Time & Attendance
By Staff Report
Sep. 10, 2009
Commercial health insurance companies and administrators of self-funded health care plans would have to pay an excise tax of 35 percent on health care plans whose costs exceed a certain level under a draft health care reform proposal by Senate Finance Committee Chairman Max Baucus, D-Montana.
Under the proposal that Sen. Baucus described Monday, September 7, as a “framework” for discussion and not a final product, the 35 percent excise tax would apply to health care premiums that exceed $8,000 for individual coverage and $21,000 for family coverage.
In addition, the proposal would place a $2,000 annual cap on money that could be contributed to flexible spending accounts. There is no legal cap today and many employers allow employees to make up to $5,000 a year in pretax contributions to their health care FSAs.
The proposal also would tax the value of a federal subsidy now provided to employers whose retiree prescription drug plans are actuarially equal to the Medicare Part D benefit, as well as increase to 20 percent from 10 percent the tax on health savings account withdrawals prior to age 65 that are not used for reimbursement of medical expenses.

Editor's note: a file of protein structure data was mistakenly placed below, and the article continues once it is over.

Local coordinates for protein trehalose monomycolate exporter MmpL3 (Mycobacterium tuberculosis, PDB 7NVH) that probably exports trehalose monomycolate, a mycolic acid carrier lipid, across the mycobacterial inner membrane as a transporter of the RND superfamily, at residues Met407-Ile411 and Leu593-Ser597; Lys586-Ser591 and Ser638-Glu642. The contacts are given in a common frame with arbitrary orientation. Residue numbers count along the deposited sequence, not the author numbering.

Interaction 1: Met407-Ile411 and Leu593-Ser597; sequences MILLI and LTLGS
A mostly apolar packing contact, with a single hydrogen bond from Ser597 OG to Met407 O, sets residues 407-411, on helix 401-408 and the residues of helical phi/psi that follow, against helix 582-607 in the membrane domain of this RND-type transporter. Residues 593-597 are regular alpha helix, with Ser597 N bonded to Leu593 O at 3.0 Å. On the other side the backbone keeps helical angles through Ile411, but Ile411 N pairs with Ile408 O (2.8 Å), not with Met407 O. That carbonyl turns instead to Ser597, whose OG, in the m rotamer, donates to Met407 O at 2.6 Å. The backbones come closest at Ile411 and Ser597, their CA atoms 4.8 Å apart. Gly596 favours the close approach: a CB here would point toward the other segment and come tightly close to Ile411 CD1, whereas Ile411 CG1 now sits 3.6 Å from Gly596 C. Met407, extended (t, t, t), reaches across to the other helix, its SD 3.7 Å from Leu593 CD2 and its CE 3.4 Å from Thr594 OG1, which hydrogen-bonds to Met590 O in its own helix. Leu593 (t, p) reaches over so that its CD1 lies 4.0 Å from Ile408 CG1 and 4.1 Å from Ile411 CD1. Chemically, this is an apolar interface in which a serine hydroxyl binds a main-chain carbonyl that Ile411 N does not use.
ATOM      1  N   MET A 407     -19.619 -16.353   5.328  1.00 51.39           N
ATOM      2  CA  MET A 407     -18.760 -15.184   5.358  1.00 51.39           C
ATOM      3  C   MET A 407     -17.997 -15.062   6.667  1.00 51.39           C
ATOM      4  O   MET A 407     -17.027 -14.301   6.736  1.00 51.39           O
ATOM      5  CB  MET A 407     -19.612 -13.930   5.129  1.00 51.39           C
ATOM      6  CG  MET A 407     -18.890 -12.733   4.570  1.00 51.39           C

Revenue generated from the proposals would be used to help fund federal health insurance premium subsidies of the low-income uninsured.
Come see what we’re building in the world of predictive employee scheduling, superior labor insights and next-gen employee apps. We’re on a mission to automate workforce management for hourly employees and bring productivity, optimization and engagement to the frontline.
Staffing ManagementManaging employee time-off requests: A guide for business owners
Summary Vacation, sick time, PTO banks, and unpaid leave are only a few forms of employee time off — Mo...
TechnologyLabor analytics: A how-to guide for company leadership
Make sure to start small, clean your data, use data from a variety of sources and use desired business ...
data analytics, employee data, HR Tech, people analytics, talent management
TechnologyWhy tattleware isn’t the solution for underperforming teams
If your employees can take their smartphones out of their pockets to circumvent your efforts, how can y...
employee monitoring, HR technology, tattleware